Today, some of the stigma for seeking mental health (or what is now called behavioral health) services has diminished. However, because of a system of insurance payment that relies and narrowly focuses upon a diagnosis of mental disorder located within one individual, practitioners with lesser preparation than Licensed Marriage and Family Therapists often miss the dynamics of the relationship or family system that are contributing to the ‘problem’ seen in the person suffering with symptoms. By entering therapy with a LMFT there is enhanced opportunity to address those dynamics and to seek resolution.
This new era is calling upon LMFTs to maintain a balance between the needs of people presenting as our clients, understandings of systemically oriented theories, research informed practice, and the pressures of the contemporary health care system and pop culture expectations. Our foremost concern is the welfare of our clients, and bringing to them excellent, ethical clinical practice, taking into account the client’s unique experience, culture, ethnicity, spirituality, identity and history.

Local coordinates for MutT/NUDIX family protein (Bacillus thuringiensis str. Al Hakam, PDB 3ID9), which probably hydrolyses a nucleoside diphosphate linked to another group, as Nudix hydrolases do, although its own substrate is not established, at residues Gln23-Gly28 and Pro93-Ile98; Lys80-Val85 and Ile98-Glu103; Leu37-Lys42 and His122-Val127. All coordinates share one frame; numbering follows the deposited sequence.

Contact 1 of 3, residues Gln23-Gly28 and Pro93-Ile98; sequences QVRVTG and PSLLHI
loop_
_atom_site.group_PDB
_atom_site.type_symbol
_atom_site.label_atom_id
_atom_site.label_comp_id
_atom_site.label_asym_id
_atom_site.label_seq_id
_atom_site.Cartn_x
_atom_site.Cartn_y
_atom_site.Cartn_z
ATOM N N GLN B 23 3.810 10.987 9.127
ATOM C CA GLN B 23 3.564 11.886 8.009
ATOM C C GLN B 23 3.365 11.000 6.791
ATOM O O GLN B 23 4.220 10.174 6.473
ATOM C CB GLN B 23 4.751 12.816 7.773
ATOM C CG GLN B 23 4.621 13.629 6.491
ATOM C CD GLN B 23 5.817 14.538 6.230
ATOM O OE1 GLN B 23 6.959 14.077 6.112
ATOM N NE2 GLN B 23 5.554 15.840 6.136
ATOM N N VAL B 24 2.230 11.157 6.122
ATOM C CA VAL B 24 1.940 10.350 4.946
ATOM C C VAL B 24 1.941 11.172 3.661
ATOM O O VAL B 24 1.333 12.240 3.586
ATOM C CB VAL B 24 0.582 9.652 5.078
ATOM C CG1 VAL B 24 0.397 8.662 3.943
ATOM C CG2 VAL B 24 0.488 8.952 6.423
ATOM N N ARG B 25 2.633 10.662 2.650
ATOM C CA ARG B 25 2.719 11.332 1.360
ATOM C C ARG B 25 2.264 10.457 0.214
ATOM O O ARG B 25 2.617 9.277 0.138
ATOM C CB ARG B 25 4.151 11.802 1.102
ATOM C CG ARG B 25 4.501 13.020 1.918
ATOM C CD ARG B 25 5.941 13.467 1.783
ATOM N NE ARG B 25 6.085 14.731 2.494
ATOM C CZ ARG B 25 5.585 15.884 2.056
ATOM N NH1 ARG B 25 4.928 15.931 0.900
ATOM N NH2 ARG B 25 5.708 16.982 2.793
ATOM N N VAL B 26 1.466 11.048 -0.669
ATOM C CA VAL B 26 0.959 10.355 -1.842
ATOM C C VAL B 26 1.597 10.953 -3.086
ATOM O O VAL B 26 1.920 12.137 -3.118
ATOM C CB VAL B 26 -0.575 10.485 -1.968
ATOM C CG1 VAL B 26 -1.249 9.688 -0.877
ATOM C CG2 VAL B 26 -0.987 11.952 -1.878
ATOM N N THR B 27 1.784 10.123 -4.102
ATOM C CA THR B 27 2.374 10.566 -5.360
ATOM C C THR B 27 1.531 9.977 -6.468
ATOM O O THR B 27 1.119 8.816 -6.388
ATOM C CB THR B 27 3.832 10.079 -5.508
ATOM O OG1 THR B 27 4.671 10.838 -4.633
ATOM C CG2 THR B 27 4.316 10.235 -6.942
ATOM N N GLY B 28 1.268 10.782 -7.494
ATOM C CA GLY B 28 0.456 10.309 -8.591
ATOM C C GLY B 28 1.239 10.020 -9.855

Working alongside other members of the VAMFT board and the general membership, we are helping people who need the services of LMFTs by: enhancing the profile of marriage and family therapy, improving the accessibility and quality of advanced professional education, and engaging in appropriate advocacy.
It is my hope that people seeking services come to LMFTs with a sense of confidence in their therapist. The scope of my professional experience is indicative of the types of concerns LMFTs can address.